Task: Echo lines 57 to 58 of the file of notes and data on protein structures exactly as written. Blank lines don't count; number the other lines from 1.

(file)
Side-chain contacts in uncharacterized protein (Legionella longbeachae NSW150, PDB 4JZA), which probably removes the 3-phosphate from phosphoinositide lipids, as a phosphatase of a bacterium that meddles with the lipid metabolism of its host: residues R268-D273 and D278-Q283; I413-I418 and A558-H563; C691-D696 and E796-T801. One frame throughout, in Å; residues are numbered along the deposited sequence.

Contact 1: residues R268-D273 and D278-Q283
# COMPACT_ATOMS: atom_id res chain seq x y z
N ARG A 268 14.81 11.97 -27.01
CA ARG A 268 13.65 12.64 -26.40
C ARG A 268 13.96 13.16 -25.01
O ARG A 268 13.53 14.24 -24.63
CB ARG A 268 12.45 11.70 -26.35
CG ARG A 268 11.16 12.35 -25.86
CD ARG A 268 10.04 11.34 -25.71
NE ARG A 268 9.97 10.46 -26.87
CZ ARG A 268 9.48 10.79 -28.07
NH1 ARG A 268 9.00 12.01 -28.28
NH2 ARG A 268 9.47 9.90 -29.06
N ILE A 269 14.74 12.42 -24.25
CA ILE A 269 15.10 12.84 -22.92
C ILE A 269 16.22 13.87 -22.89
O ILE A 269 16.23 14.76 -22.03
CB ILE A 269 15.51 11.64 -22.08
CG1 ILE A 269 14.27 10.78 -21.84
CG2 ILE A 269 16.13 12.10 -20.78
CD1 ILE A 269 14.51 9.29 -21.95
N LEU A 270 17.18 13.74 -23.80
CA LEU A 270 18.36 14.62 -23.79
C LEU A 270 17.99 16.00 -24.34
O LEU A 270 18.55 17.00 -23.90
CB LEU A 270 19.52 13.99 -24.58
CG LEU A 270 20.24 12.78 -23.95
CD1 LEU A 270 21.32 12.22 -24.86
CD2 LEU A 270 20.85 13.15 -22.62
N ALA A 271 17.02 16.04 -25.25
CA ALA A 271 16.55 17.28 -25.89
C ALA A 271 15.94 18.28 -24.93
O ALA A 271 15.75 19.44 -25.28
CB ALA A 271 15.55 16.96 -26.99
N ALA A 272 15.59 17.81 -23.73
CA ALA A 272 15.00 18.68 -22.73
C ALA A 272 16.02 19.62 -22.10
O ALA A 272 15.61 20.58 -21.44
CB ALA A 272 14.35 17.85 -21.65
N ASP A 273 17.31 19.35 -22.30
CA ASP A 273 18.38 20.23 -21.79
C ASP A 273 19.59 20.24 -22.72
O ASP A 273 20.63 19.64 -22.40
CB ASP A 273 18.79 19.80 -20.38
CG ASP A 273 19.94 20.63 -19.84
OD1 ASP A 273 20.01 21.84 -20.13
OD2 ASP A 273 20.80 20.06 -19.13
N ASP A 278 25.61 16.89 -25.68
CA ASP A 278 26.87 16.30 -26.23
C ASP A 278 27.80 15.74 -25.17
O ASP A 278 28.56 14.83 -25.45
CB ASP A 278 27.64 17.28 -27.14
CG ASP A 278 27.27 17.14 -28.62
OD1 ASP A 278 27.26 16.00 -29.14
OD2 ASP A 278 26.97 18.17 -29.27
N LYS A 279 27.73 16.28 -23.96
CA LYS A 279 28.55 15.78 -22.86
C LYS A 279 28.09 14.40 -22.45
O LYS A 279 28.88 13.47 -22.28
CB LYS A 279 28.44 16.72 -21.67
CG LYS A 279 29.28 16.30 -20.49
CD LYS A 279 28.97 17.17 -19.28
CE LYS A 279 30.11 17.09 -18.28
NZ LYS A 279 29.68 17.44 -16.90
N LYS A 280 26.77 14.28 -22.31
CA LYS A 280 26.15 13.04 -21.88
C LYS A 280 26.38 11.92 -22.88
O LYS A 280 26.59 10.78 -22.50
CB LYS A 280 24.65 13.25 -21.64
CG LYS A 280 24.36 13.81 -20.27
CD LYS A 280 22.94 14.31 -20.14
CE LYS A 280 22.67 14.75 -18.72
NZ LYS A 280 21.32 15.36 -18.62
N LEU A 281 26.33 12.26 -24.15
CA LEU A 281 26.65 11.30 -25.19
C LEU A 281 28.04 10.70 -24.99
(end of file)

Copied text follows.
N LYS A 279 27.73 16.28 -23.96
CA LYS A 279 28.55 15.78 -22.86